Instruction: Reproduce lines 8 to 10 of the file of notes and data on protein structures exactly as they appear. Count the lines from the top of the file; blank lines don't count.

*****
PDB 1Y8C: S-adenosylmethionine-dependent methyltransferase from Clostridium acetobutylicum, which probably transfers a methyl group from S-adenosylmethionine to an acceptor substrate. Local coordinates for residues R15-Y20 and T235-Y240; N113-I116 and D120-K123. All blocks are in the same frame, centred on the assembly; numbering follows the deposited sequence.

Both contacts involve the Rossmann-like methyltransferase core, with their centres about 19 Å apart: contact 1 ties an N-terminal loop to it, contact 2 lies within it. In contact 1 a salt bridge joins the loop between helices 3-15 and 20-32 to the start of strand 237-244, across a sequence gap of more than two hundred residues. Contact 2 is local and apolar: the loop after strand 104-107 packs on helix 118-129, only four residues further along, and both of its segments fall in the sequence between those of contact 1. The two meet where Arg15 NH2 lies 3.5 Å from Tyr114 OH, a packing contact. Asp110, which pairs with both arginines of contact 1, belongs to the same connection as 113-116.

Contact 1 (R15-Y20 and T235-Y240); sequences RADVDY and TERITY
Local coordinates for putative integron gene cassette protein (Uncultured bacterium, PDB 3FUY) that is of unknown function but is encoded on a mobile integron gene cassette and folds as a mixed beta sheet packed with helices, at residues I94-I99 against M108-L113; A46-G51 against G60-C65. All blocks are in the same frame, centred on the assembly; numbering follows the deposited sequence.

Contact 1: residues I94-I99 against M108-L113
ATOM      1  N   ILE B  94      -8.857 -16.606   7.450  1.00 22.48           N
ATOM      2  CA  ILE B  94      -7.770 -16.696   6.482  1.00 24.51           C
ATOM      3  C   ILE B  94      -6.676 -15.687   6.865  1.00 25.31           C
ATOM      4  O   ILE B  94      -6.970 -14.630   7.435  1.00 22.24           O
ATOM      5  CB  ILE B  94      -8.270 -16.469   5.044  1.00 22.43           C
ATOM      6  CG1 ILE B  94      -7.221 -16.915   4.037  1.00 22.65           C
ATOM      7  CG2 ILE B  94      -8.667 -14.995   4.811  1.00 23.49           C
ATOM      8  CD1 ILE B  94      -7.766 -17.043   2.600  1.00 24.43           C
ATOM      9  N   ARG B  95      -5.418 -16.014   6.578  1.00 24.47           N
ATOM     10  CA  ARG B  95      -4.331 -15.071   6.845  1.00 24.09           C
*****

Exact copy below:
ATOM      3  C   ILE B  94      -6.676 -15.687   6.865  1.00 25.31           C
ATOM      4  O   ILE B  94      -6.970 -14.630   7.435  1.00 22.24           O
ATOM      5  CB  ILE B  94      -8.270 -16.469   5.044  1.00 22.43           C